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Immigration in the light of Brexit

Immigration

In our recent survey of mid-market business leaders across the UK into the challenges and opportunities Brexit may
bring, immigration issues was highlighted as one of the key concerns. 74% of respondents indicated that businesses
require immigration to fill the skills gap and 60% indicated that migration restrictions will make the UK labour market
less flexible to demand. So what should business leaders be thinking of today to prepare for Brexit?

In March 2017 Article 50 was triggered starting the process whereby the UK will leave the EU. On the 26 June 2017 the Prime Minister addressed Parliament on the status of EU nationals in the UK. The policy paper has not been formally accepted by the other EU member states and the contents do not offer any immediate security or certainty to EU nationals.


In the face of uncertainty, businesses employing migrant labour will want to be prepared and proactive in informing
their employees of the action they will have to take and when. EU nationals continue to hold full Free Movement rights in the UK (and similarly British citizens in the EU until the UK ceases to be an EU member state). However it is prudent, and not too early, to start planning for the announced changes down the line.

What do the current government proposals say?

The current Government proposals state that people who have been continuously living here for
5 years will be able to apply to stay here indefinitely by getting settled status. This means that these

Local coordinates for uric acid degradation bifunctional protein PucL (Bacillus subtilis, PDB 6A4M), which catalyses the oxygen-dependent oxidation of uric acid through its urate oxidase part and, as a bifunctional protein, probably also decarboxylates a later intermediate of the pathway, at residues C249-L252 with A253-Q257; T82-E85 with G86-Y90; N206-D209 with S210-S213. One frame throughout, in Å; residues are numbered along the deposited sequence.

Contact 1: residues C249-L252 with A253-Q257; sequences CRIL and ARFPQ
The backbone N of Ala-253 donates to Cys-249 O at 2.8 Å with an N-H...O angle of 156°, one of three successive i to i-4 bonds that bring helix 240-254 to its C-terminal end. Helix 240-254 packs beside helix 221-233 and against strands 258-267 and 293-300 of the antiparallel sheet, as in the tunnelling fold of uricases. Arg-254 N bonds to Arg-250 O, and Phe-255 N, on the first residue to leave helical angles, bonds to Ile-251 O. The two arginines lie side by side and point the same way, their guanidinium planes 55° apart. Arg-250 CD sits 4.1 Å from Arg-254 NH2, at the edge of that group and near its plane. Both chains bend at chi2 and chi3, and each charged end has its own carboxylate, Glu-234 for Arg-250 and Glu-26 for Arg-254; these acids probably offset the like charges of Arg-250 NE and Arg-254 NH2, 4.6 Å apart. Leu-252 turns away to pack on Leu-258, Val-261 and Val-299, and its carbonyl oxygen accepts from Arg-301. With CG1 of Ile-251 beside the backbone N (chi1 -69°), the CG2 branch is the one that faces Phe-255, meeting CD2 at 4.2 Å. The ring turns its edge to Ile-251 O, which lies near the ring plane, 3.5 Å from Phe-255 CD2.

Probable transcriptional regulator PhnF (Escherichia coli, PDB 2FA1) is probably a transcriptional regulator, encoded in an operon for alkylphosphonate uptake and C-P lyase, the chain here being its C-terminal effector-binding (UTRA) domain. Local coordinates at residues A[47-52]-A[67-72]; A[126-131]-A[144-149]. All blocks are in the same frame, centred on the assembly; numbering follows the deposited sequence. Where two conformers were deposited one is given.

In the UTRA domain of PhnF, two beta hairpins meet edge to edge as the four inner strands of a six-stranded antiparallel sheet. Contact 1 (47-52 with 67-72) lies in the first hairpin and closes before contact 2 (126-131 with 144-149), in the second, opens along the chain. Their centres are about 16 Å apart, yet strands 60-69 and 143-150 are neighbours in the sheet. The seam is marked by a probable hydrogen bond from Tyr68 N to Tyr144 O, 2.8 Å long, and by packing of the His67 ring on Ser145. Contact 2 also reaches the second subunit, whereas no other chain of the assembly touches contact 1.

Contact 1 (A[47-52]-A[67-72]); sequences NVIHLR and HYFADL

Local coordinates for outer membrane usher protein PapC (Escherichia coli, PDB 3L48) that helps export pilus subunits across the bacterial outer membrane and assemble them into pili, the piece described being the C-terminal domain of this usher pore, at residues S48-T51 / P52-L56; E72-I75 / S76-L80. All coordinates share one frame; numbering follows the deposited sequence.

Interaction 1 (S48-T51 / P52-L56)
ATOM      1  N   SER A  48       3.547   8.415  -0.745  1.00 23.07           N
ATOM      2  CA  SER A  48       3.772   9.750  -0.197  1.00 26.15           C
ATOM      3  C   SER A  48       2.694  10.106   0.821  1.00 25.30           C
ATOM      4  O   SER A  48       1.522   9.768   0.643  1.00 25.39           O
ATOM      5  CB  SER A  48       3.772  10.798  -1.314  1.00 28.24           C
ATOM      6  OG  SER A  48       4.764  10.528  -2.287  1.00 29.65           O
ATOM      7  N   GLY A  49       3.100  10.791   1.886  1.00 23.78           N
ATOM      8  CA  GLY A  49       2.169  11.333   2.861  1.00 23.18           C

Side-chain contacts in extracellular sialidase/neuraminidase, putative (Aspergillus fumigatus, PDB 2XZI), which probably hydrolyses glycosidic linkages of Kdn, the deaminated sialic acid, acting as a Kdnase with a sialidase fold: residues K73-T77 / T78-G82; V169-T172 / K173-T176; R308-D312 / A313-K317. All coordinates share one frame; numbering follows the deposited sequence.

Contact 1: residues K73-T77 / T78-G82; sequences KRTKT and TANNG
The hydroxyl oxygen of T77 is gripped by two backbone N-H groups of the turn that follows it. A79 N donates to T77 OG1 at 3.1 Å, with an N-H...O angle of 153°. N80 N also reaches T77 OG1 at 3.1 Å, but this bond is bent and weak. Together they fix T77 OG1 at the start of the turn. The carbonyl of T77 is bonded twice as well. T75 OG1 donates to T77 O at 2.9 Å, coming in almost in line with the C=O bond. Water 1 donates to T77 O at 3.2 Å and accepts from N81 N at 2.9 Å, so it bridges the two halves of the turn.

people will be free to live here, have access to public funds, and apply for British Citizenship.

Even if those nationals have already applied and have been granted a Permanent Residence card
under the rules in place today they will need to apply again for a new style ‘settled status’
document. The Government have stated that they intend to roll out a simplified application
process for these people in 2018 and this can be done either before our formal departure or in the
proposed grace period after our departure. EU nationals must apply for a document by the end of
the grace period or they will not be able to show that they have the right to live and work in the UK.

People who arrived in the UK before the “cut-off” date but won’t have been here for the five years
required to achieve settled status, will be able to stay until they have reached the threshold when
they can apply for the new style settled status.


People who arrived after the “cut-off” date will be able to apply for permission to remain after
the UK leaves the EU but only under the future immigration arrangements for EU citizens. These
people will have no guarantee of settled status.

To complicate matters the Government have not stated what those future arrangements will
be. Nor have they specified the “cut-off” date due to the fact that this will form part of their
negotiations. They have stated that it will be no earlier than 29 March 2017 and no later than our
formal withdrawal from the EU.

So what are the potential challenges for employers?

EU national staff may continue to feel unsettled at the uncertainty surrounding their future. The guidance issued is vague and has yet to be agreed with the other member states. This can create morale issues. Furthermore EU nationals may resign with a view to seeking work in other EU countries due to the fact that they believe there is no future for them here.

There has also been a sharp decline in the number of EU nationals coming to the UK and applying for jobs which could lead to a potential skills shortage in many sectors.

What are the current options for EU nationals?

Following the Prime Minister’s announcement, immediate options for EU nationals are now limited to:

1. Permanent Residence card This option is only necessary if the individual is eligible for immediate British Citizenship and wishes to apply prior to leaving the EU.

For those EU nationals who have resided in the UK for more than 5 years and have exercised a Treaty Right for a continuous five year period, they can at any point during their residence apply for a document which certifies that
under the EU regulations they have acquired permanent residence.